For the first time in decades we are beginning to see a realisation that if we do not prepare all school students for the world of work, and if we are to provide the skills that our country needs, then the dial needs to be reset. Is it too hopeful to think that we are seeing the beginning, the dawning of a new tomorrow in vocational education? The Secretary of State for Education has talked about vocational education being his top priority and additional resources have gone into the sector. The Augar review set out a vision for England’s higher and further education that, if implemented, will rebalance spending on vocational and technical education. That report also described the disparity between the 50% of young people who do not go to university and those who do. The Augar review was welcomed. Perhaps, when he replies, the Minister will tell the House where we are up to on that and when it will be brought forward.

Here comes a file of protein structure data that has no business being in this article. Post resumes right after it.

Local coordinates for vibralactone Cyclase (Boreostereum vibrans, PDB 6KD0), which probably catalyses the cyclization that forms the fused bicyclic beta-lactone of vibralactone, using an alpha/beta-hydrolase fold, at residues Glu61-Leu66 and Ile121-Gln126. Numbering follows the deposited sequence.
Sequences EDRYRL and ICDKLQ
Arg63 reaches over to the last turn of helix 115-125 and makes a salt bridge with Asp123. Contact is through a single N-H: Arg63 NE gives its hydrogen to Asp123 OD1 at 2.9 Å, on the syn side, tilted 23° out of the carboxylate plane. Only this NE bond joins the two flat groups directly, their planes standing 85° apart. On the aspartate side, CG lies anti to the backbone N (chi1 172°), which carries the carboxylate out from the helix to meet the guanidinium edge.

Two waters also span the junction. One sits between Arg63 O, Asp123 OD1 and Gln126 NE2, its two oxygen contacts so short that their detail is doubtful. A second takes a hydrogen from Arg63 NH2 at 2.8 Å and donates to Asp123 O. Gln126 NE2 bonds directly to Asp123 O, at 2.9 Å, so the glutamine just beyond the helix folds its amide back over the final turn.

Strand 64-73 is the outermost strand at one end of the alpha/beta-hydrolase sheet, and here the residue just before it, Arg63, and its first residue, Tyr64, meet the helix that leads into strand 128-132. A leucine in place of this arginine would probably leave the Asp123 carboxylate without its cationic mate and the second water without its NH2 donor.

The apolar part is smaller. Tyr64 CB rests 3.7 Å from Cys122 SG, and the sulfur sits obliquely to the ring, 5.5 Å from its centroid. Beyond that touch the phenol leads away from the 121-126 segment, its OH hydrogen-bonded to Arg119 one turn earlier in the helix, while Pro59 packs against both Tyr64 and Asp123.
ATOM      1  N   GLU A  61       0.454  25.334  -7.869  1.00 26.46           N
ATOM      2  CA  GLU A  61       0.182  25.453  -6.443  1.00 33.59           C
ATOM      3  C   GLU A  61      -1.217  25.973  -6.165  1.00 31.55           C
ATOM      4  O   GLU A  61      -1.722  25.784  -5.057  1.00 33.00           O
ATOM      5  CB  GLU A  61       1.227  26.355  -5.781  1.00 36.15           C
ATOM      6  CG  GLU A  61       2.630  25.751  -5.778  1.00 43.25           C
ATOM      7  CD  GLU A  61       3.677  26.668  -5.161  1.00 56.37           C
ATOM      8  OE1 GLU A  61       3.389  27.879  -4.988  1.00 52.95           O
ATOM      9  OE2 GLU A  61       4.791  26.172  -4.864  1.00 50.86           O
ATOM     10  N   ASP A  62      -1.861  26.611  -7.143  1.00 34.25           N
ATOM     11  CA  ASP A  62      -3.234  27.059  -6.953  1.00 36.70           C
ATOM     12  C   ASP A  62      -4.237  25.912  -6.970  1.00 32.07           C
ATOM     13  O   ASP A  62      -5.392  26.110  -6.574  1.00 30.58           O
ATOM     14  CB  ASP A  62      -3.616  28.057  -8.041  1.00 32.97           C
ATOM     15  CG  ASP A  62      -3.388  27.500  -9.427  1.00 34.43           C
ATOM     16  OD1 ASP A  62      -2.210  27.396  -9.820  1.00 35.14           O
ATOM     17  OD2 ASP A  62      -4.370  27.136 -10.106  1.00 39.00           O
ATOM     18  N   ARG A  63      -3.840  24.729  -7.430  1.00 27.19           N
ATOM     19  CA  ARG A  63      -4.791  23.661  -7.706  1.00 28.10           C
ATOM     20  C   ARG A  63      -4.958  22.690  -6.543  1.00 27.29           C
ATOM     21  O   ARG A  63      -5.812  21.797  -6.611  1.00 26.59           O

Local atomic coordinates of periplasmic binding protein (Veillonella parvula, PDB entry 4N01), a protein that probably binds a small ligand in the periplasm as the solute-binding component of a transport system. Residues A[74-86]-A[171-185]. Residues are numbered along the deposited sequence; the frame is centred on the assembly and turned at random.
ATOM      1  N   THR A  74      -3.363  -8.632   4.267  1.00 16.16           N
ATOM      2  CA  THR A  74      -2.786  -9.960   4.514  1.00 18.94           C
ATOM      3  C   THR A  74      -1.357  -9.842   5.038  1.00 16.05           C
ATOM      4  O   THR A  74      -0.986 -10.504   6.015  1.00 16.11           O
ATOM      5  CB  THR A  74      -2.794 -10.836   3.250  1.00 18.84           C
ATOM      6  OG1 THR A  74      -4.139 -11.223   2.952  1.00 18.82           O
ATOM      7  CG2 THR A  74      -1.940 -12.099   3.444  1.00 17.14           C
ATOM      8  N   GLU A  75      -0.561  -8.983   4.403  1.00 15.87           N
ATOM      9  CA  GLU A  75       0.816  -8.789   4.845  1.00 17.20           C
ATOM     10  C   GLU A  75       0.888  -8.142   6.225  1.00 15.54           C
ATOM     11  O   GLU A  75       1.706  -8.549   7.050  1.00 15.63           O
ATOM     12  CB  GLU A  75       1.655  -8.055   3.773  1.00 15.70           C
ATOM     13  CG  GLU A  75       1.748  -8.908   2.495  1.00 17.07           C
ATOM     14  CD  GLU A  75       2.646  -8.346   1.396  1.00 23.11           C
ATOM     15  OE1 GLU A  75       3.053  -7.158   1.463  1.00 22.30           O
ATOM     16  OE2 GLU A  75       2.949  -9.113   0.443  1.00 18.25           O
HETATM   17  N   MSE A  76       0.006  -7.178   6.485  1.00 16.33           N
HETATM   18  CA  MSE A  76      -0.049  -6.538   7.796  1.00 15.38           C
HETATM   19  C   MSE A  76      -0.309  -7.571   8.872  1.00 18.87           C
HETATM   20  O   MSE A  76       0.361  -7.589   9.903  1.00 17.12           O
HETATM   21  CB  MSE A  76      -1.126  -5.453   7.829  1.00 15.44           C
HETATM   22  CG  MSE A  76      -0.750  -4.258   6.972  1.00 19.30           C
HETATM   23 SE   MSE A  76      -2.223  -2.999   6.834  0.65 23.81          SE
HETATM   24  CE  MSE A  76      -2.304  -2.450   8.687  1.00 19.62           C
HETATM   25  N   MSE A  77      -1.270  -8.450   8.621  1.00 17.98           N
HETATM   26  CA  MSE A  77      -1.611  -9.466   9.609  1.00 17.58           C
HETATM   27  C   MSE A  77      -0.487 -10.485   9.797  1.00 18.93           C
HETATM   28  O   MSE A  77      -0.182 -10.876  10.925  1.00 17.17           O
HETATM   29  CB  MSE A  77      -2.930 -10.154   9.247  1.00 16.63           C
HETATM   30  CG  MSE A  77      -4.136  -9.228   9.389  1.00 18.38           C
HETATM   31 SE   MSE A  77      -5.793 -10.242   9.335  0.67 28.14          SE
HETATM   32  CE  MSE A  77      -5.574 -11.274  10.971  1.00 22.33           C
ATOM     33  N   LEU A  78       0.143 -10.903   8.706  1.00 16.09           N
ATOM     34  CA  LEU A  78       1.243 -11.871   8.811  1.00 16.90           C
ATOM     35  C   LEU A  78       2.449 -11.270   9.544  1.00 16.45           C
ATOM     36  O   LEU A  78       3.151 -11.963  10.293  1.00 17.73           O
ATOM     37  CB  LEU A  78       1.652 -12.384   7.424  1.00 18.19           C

One of Mr Williamson’s predecessors used to cite other European countries and international tables to bring about changes to education. If we want to see vocational education flourish, we need look no further than Switzerland or Germany or France. I have Swiss relatives and my cousin has two sons who were not academic but have thrived in their education system. Switzerland holds vocational education in equal esteem to academic education. Despite its size, Switzerland is an economic powerhouse. It ranks first in the Global Innovation Index and third in the World Economic Forum’s human capital index. Switzerland’s economy is one of the most inclusive in the world. Switzerland’s vocational and technical education plays a crucial role in preparing young people for the world of work. Two-thirds of young people in Switzerland choose to go down the vocational route, typically at the age of 15 or 16, which involves signing a three or four-year apprenticeship contract. Under Switzerland’s dual system, apprentices typically spend three or four days learning on and off the job at a host company, for which they receive a salary, and one or two days in general education. Pedagogically, the aim is not just to build technical skills but to develop students’ capacities as active citizens.